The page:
Hopefully, over the next few weeks we’ll see some exciting things.  I acknowledged to Sue that we are willing to take the risk of regression in oral intake to get things done right and help Braska to get where she needs to be in the end. In other words, we may have to take some steps back before taking steps forward. We’ve always been hesitant to have specific feeding therapies because Braska would then refuse to eat for days or weeks at a time after something new was presented in therapy.  But now, I fully believe that we need to back up and do this right.  Teach her the right way to use her mouth and tongue and all the parts around them.  We need to help her eat properly and it won’t be such a difficult thing for her.  THEN maybe she will want to eat as it gets less difficult because her oral motor skills are better.  So if we must rely on the G-tube solely for a while, so be it.  She’ll get her nutrition and we’ll start the journey to being rid of the tube eventually. 

A journey I thought we started long ago, but we were following the wrong map.

***As I was proofing this, the school called.  They are willing to check out the options, create a plan, and help us make some changes to get Braska the therapy she needs.  The ball is rolling…I’m so glad for that. 

****Oh my goodness.  As soon as I posted this, the school called back.  They already have discussed with appropriate people and we have a plan in place.  Woo Hoo!!!  Sue will be handling the oral motor part of Braska’s OT (30 mins a week) and the classroom OT will be handling the fine motor part (also 30 mins a week).  I’m pleased with this and I hope that it works out as well as I expect it to! Yay! 

Thank you, God, for presenting and then solving a problem I wasn’t even aware of…and in short order.  Awesome!

Tuesday, March 9, 2010

Mommy report: Feeding demo/eval

You may have seen over here that we were recently scheduled to do a demo for a feeding therapy seminar that was held nearby.  Well that was today, and it was quite an experience.  A good experience, and yet one that leads to frustration…  let me explain.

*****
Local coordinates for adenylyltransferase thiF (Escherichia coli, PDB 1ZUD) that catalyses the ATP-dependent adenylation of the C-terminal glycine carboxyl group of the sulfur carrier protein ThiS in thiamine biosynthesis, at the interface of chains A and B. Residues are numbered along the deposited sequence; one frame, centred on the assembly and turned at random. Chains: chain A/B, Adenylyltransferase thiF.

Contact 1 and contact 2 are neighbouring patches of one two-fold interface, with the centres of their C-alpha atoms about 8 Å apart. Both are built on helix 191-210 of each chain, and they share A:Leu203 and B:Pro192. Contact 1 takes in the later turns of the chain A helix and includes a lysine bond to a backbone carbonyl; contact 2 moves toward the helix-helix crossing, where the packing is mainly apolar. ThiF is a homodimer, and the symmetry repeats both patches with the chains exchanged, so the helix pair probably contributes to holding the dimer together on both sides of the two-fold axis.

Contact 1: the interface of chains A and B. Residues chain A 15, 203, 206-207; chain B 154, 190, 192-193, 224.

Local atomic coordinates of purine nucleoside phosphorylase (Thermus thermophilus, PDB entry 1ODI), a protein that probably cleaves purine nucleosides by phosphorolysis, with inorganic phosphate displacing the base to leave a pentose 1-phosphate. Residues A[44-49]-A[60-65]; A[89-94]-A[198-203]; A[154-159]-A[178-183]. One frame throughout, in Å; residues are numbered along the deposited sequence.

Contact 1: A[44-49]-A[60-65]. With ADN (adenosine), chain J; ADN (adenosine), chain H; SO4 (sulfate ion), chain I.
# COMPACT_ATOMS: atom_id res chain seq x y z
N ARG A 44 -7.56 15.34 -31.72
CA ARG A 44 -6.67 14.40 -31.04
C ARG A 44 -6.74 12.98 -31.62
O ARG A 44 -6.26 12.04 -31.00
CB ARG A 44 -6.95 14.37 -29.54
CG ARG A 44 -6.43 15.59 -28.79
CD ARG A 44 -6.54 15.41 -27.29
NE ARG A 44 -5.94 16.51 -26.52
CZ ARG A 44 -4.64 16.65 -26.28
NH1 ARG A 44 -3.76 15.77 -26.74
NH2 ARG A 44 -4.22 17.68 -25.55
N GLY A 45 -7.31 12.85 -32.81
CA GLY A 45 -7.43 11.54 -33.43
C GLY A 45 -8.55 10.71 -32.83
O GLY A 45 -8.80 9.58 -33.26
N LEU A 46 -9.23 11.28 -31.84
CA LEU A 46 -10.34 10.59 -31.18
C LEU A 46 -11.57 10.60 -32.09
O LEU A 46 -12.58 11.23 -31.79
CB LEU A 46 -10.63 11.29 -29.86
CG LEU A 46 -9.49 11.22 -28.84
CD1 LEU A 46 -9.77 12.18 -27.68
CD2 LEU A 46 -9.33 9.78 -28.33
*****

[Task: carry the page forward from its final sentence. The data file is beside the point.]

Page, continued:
Lori Overland, MS, CCC-SLP was the speaker, and the seminar was promoted by Leaps and Bounds, which is a therapy facility here.  We were to fill in where there was a need for a child with problems moving food around and maintaining liquids in the mouth.  What a good fit!  I was anxious that Braska might not cooperate in a group setting, but we went ahead and said we’d do it. 

We arrived a few minutes early, Braska got to meet Lori and play with her a bit while Lori did some visual eval and observed for a few specific things.  She tried a couple skills with her and shared some initial thoughts.  Immediately, she noted problems with Braska’s oral motor skill and strength.  This might not be a shocker to some of you, but the difference is that she pointed out things that we’ve not had anyone else mention before, or at least recently.  I had told her that we’d been led to believe that Braska’s issues were behavioral at this point, her refusal to eat being just that—refusing.  We haven’t worked on oral motor skills in over 18 months with any real intention, either in therapy or in general.  I always believed that since her speech is so good, and she can make all her sounds correctly, that her oral motor was not the biggest problem.  She is able to take food in and swallow it with no problem, so I just operated on the idea that she could eat if she wanted.  I know she can’t chew, she never has, so I figured we’d need specific work on that, but I wasn’t sure where to get it.